Mechanism of Adhesion Between Polymer Fibers at Nanoscale Contacts
Adhesive force exists between polymer nano/microfibers. An elaborate experiment was performed to investigate the adhesion between polymer nano/microfibers using a nanoforce tensile tester. Electrospun polycaprolactone (PCL) fibers with diameters ranging from 0.4–2.2 μm were studied. The response of surface property of electrospun fiber to the environmental conditions was tracked by FTIR and atomic force microscopy (AFM) measurements. The effect of temperature on molecular orientation was examined by wide angle X-ray diffraction (WAXD). The adhesive force was found to increase with temperature and pull-off speed but insensitive to the change of relative humidity, and the abrupt increase of adhesion energy with temperature accompanied by a reduced molecular orientation in the amorphous part of fiber was observed. Results show that adhesion is mainly driven by van der Waals interactions between interdiffusion chain segments across the interface.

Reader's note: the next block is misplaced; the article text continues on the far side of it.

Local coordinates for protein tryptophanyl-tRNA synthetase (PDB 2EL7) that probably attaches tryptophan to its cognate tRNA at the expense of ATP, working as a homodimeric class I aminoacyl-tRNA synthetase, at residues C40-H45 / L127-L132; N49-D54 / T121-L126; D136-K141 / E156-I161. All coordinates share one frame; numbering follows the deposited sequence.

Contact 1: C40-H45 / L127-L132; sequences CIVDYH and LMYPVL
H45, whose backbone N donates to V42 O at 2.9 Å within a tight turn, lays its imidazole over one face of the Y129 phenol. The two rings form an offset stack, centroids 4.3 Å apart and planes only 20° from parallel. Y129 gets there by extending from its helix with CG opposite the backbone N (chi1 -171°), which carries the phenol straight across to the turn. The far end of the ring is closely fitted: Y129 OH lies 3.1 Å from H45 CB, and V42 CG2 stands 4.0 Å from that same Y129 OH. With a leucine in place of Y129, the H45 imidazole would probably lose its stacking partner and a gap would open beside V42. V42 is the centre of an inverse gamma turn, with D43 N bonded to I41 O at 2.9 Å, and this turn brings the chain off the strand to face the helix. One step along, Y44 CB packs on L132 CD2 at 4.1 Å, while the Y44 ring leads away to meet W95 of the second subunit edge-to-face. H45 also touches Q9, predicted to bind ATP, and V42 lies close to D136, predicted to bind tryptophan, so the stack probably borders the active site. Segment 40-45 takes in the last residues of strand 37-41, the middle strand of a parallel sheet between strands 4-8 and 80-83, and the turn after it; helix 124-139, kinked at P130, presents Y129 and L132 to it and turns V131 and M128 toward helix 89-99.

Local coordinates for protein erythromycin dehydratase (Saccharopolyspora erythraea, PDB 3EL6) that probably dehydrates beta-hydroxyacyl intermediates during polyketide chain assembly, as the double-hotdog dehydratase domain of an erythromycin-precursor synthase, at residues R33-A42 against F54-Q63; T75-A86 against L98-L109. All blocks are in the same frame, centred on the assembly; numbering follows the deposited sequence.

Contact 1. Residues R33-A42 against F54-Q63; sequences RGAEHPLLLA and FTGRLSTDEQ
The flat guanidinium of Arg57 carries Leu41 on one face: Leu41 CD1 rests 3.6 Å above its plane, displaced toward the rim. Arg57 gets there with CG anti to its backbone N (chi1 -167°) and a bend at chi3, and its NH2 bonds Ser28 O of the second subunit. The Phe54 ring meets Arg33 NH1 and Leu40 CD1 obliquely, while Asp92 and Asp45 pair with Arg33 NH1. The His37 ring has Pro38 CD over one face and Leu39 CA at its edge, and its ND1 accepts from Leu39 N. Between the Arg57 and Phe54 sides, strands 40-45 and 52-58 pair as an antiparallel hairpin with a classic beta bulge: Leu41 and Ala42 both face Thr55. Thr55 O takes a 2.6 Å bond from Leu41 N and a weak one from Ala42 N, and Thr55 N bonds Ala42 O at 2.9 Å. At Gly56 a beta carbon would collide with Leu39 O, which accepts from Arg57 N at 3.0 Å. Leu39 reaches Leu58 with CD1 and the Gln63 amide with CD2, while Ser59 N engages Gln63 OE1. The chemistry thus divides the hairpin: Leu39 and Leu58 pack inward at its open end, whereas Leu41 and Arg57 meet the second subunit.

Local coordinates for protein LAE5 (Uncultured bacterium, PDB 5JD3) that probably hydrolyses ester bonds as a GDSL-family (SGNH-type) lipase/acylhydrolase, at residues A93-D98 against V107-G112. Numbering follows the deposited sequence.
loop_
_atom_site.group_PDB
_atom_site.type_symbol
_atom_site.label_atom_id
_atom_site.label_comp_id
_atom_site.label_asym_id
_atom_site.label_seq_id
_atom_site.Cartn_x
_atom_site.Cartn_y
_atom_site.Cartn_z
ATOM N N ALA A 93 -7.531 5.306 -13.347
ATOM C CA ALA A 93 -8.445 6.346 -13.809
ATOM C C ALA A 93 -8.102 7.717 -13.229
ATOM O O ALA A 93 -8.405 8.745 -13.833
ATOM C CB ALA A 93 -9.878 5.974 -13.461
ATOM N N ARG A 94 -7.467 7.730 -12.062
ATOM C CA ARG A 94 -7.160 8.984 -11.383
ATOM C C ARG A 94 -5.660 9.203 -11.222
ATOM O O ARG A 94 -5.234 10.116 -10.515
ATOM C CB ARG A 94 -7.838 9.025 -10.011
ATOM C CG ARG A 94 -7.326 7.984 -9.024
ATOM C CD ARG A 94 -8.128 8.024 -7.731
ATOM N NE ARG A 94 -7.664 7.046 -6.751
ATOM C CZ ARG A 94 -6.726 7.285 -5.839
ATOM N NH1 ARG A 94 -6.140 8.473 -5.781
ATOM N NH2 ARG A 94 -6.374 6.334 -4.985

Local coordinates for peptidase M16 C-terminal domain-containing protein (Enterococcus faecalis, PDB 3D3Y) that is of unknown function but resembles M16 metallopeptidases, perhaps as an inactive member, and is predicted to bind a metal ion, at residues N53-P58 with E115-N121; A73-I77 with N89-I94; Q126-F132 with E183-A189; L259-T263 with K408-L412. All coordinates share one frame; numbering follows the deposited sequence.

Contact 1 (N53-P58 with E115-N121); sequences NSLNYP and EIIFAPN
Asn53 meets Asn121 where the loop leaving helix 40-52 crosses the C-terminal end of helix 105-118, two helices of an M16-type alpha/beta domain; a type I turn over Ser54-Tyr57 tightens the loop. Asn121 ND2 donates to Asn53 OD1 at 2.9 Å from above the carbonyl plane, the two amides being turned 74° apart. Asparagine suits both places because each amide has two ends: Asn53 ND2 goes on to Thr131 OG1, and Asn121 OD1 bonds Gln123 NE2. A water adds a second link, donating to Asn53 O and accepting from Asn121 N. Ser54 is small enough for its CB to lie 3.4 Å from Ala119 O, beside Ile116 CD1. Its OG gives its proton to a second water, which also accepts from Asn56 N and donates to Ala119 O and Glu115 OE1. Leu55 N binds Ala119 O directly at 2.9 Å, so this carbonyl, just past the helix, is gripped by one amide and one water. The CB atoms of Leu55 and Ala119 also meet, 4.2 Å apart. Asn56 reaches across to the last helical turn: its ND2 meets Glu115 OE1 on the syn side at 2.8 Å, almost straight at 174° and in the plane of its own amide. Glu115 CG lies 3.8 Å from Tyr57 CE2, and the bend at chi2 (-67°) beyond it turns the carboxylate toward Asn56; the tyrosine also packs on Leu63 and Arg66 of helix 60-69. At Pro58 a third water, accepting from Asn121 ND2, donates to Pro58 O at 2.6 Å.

Shi, Qiang; Wong, Shing Chung Josh; Ye, Wei; Jianwen, Hou; Zhao, Jie; and Yin, Jinghua, "Mechanism of Adhesion Between Polymer Fibers at Nanoscale Contacts" (2012). Mechanical Engineering Faculty Research. 340.